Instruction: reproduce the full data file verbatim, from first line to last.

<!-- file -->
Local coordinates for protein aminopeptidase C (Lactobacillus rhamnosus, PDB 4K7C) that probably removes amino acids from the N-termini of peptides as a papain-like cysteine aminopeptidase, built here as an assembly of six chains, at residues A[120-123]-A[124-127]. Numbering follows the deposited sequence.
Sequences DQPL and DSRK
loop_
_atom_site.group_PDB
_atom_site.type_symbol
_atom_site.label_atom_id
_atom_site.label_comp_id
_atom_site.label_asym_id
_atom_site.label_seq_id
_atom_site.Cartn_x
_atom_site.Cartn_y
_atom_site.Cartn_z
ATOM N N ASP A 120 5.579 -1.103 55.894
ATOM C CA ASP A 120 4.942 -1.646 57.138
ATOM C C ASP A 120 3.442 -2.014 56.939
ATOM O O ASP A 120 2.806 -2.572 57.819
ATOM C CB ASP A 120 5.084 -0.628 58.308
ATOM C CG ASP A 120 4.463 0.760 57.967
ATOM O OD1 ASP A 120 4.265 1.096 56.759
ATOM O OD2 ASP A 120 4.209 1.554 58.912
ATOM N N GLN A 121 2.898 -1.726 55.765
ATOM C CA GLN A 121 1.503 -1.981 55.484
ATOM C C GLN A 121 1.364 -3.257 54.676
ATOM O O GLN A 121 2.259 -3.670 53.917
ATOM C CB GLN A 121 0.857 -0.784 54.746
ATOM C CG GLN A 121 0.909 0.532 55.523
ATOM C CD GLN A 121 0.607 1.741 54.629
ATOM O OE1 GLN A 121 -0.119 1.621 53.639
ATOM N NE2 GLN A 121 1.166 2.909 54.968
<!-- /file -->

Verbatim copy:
Local coordinates for protein aminopeptidase C (Lactobacillus rhamnosus, PDB 4K7C) that probably removes amino acids from the N-termini of peptides as a papain-like cysteine aminopeptidase, built here as an assembly of six chains, at residues A[120-123]-A[124-127]. Numbering follows the deposited sequence.
Sequences DQPL and DSRK
loop_
_atom_site.group_PDB
_atom_site.type_symbol
_atom_site.label_atom_id
_atom_site.label_comp_id
_atom_site.label_asym_id
_atom_site.label_seq_id
_atom_site.Cartn_x
_atom_site.Cartn_y
_atom_site.Cartn_z
ATOM N N ASP A 120 5.579 -1.103 55.894
ATOM C CA ASP A 120 4.942 -1.646 57.138
ATOM C C ASP A 120 3.442 -2.014 56.939
ATOM O O ASP A 120 2.806 -2.572 57.819
ATOM C CB ASP A 120 5.084 -0.628 58.308
ATOM C CG ASP A 120 4.463 0.760 57.967
ATOM O OD1 ASP A 120 4.265 1.096 56.759
ATOM O OD2 ASP A 120 4.209 1.554 58.912
ATOM N N GLN A 121 2.898 -1.726 55.765
ATOM C CA GLN A 121 1.503 -1.981 55.484
ATOM C C GLN A 121 1.364 -3.257 54.676
ATOM O O GLN A 121 2.259 -3.670 53.917
ATOM C CB GLN A 121 0.857 -0.784 54.746
ATOM C CG GLN A 121 0.909 0.532 55.523
ATOM C CD GLN A 121 0.607 1.741 54.629
ATOM O OE1 GLN A 121 -0.119 1.621 53.639
ATOM N NE2 GLN A 121 1.166 2.909 54.968